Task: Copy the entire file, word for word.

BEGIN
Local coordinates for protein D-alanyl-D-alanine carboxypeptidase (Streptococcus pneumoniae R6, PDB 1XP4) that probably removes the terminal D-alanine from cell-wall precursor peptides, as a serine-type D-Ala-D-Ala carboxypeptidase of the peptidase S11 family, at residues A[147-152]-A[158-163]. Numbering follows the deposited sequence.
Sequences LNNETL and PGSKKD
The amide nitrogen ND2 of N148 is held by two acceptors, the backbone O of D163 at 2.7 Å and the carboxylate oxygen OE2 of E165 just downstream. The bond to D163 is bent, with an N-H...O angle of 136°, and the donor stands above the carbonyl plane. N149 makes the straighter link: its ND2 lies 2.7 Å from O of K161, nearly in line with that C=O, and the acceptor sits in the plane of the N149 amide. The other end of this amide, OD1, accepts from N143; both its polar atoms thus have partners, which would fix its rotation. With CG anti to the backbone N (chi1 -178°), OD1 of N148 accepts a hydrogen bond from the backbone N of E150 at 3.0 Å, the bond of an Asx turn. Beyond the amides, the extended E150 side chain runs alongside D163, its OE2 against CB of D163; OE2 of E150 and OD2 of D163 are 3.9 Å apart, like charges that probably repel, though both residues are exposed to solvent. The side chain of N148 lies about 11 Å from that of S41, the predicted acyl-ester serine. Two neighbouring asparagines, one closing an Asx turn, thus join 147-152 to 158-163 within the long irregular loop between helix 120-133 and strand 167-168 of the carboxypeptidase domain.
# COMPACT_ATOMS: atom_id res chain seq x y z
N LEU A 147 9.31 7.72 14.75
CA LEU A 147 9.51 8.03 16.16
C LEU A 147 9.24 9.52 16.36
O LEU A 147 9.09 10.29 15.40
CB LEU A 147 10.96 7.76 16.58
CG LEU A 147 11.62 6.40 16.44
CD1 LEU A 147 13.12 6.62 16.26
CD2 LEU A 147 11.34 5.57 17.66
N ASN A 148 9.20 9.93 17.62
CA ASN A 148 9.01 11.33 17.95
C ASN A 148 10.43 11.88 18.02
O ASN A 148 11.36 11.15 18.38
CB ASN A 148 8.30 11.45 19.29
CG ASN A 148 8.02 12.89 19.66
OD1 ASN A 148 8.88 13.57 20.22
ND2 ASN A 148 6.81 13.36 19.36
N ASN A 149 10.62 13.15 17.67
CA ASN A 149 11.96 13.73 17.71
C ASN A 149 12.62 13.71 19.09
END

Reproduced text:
Local coordinates for protein D-alanyl-D-alanine carboxypeptidase (Streptococcus pneumoniae R6, PDB 1XP4) that probably removes the terminal D-alanine from cell-wall precursor peptides, as a serine-type D-Ala-D-Ala carboxypeptidase of the peptidase S11 family, at residues A[147-152]-A[158-163]. Numbering follows the deposited sequence.
Sequences LNNETL and PGSKKD
The amide nitrogen ND2 of N148 is held by two acceptors, the backbone O of D163 at 2.7 Å and the carboxylate oxygen OE2 of E165 just downstream. The bond to D163 is bent, with an N-H...O angle of 136°, and the donor stands above the carbonyl plane. N149 makes the straighter link: its ND2 lies 2.7 Å from O of K161, nearly in line with that C=O, and the acceptor sits in the plane of the N149 amide. The other end of this amide, OD1, accepts from N143; both its polar atoms thus have partners, which would fix its rotation. With CG anti to the backbone N (chi1 -178°), OD1 of N148 accepts a hydrogen bond from the backbone N of E150 at 3.0 Å, the bond of an Asx turn. Beyond the amides, the extended E150 side chain runs alongside D163, its OE2 against CB of D163; OE2 of E150 and OD2 of D163 are 3.9 Å apart, like charges that probably repel, though both residues are exposed to solvent. The side chain of N148 lies about 11 Å from that of S41, the predicted acyl-ester serine. Two neighbouring asparagines, one closing an Asx turn, thus join 147-152 to 158-163 within the long irregular loop between helix 120-133 and strand 167-168 of the carboxypeptidase domain.
# COMPACT_ATOMS: atom_id res chain seq x y z
N LEU A 147 9.31 7.72 14.75
CA LEU A 147 9.51 8.03 16.16
C LEU A 147 9.24 9.52 16.36
O LEU A 147 9.09 10.29 15.40
CB LEU A 147 10.96 7.76 16.58
CG LEU A 147 11.62 6.40 16.44
CD1 LEU A 147 13.12 6.62 16.26
CD2 LEU A 147 11.34 5.57 17.66
N ASN A 148 9.20 9.93 17.62
CA ASN A 148 9.01 11.33 17.95
C ASN A 148 10.43 11.88 18.02
O ASN A 148 11.36 11.15 18.38
CB ASN A 148 8.30 11.45 19.29
CG ASN A 148 8.02 12.89 19.66
OD1 ASN A 148 8.88 13.57 20.22
ND2 ASN A 148 6.81 13.36 19.36
N ASN A 149 10.62 13.15 17.67
CA ASN A 149 11.96 13.73 17.71
C ASN A 149 12.62 13.71 19.09